We know her as the constituency MP of one of this blog’s authors. We know she has a strong sense of public duty and works her stockings off trying to fulfil that duty. What she seems to lack is a clear vision of how to achieve things that really matter. We don’t like to judge leading figures on their character but by their achievements which, so far, are negligible.
As Home Secretary she oversaw a big reduction in police numbers yet we now have rising crime, fewer prosecutions and more murders; this is very likely the result of her cutting resources under pressure to reduce the nation’s budget deficit when it might have been better to reform how they were used (in this instance the Force is against her). New York demonstrated an alternative but that way would not have lowered spending. We know pretty well how many crimes are not investigated because policemen spend so much time recording everything rather than doing anything about solving them or prosecuting criminals. This is the result of a measurement approach to management, an uninspired and ineffective way of reducing intangible qualities to numbers in order to set paper targets, which can usually be manipulated by those being measured. Instead of bobbies on the beat preventing crime they sit at desks recording numbers that their Chief Constables can present in the most favourable way. As one US general allegedly said of the number of Vietcong being killed, “In viewgraph terms we’re A-ok” – remember the outcome?
At the Home Office she didn’t manage to reduce immigration despite setting a target, yet this seems to be her main focus in the EU withdrawal negotiations, as though it were the only thing leave voters cared about. More likely she is focusing once again on a measurable target (although the way UK immigration is measured is very inaccurate). Her backers also focus on numbers, like GDP growth or unemployment, but they are mostly imaginary numbers of doubtful provenance.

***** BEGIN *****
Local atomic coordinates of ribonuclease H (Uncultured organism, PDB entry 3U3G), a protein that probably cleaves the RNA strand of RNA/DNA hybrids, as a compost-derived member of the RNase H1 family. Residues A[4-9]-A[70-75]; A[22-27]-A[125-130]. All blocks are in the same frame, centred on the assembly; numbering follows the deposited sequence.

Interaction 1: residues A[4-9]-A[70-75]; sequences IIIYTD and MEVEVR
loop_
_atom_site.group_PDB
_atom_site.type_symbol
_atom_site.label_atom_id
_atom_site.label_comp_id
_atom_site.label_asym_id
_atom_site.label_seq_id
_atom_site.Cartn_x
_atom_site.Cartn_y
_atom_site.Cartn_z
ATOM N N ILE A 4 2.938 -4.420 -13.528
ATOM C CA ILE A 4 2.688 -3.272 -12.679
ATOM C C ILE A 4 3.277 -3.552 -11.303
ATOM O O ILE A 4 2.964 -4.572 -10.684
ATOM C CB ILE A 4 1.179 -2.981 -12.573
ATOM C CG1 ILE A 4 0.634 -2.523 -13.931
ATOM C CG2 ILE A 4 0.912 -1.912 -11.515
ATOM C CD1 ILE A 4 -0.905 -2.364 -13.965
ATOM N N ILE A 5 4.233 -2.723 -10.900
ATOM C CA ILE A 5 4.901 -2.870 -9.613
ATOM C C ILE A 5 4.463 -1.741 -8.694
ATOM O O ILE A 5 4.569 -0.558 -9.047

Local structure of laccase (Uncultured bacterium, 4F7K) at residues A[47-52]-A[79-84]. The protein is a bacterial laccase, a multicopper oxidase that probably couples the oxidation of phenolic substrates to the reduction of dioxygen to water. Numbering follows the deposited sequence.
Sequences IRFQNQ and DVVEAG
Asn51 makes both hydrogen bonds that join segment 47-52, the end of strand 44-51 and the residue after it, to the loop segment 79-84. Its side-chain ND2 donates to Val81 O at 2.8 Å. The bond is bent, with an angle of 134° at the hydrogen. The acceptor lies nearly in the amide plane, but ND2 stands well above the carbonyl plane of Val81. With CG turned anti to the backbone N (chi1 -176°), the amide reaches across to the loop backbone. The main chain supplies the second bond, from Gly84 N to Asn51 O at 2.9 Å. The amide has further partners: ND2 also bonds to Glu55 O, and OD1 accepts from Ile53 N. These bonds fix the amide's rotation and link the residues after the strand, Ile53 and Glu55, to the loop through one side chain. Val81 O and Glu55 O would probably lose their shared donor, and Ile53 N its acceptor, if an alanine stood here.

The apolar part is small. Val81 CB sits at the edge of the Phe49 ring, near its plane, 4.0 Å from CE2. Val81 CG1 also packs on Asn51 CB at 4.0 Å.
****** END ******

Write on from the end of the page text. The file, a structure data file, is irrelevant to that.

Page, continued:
May has shown herself to be forceful, in fact bullying. She seems to take a long time to make a decision but then sticks with it, impervious to argument. This is not a sign of confidence, if she had clear objectives she would probably be more flexible about how to achieve them. Instead she seems to rely on the advice of her courtiers rather than listen to her colleagues and our chosen representatives. She has also become mistress of the non-answer when asked even straightforward questions; if she tried to find good answers she might be persuaded to change her approach when that proved difficult.
We hope Theresa May will soon return to what she is good at, working hard on constituents’ problems. Here are some arguments against her continuing in her present job:
1. During the debate in Parliament May assured MPs that neither side wanted to enter the backstop arrangement but that if it was necessary they’d all want it to be temporary. The legal advice she has received says that there may be no legal way out, so it could continue indefinitely, with all its dissolution of UK sovereignty. If both sides want it to be temporary why wouldn’t the EU accept a time limit, say five years or even ten? To rely on good faith from the EU is crazy but even if we overlook the track record you wouldn’t put your head in the stocks and throw away the key in the hope that a kind passer-by will release you; it might happen or it might not but if it didn’t the outcome would be off the scale of dreadful. Indeed, however long the ‘temporary’ backstop solution lasts it will be dreadful for the UK.
2. The vote in Parliament to accept the draft Withdrawal Agreement (see our commentary in Draft Withdrawal Agreement: a Fatal Flaw and its linked analysis) was lost and currently looks on target for another loss at the next attempt. May is threatening MPs – and us – that it’s this deal or no Brexit because Parliament won’t accept no deal (the WTO backstop). Of course whether it’s her deal, no deal, or no Brexit, we may expect a new Prime Minister, a second referendum and a general election.
3. May has floated the idea of a ‘Parliamentary Lock’ whereby the backstop can only come into effect if Parliament agrees, which is a bit better of course (particularly as seems unlikely that they would agree) but that would lead to a whole new negotiation that the EU are certain to reject, initially at least. Perhaps they will then insist on a staged negotiation whereby Macron gets his fish, Spain get the Rock and some other cherries too no doubt – surely the Germans won’t leave the table without something tasty. Obviously she’d fall for all that as she has done so far; it’s a proven recipe for continuing endless and fruitless negotiations – fruitless for the UK as the EU gets all the cherries again.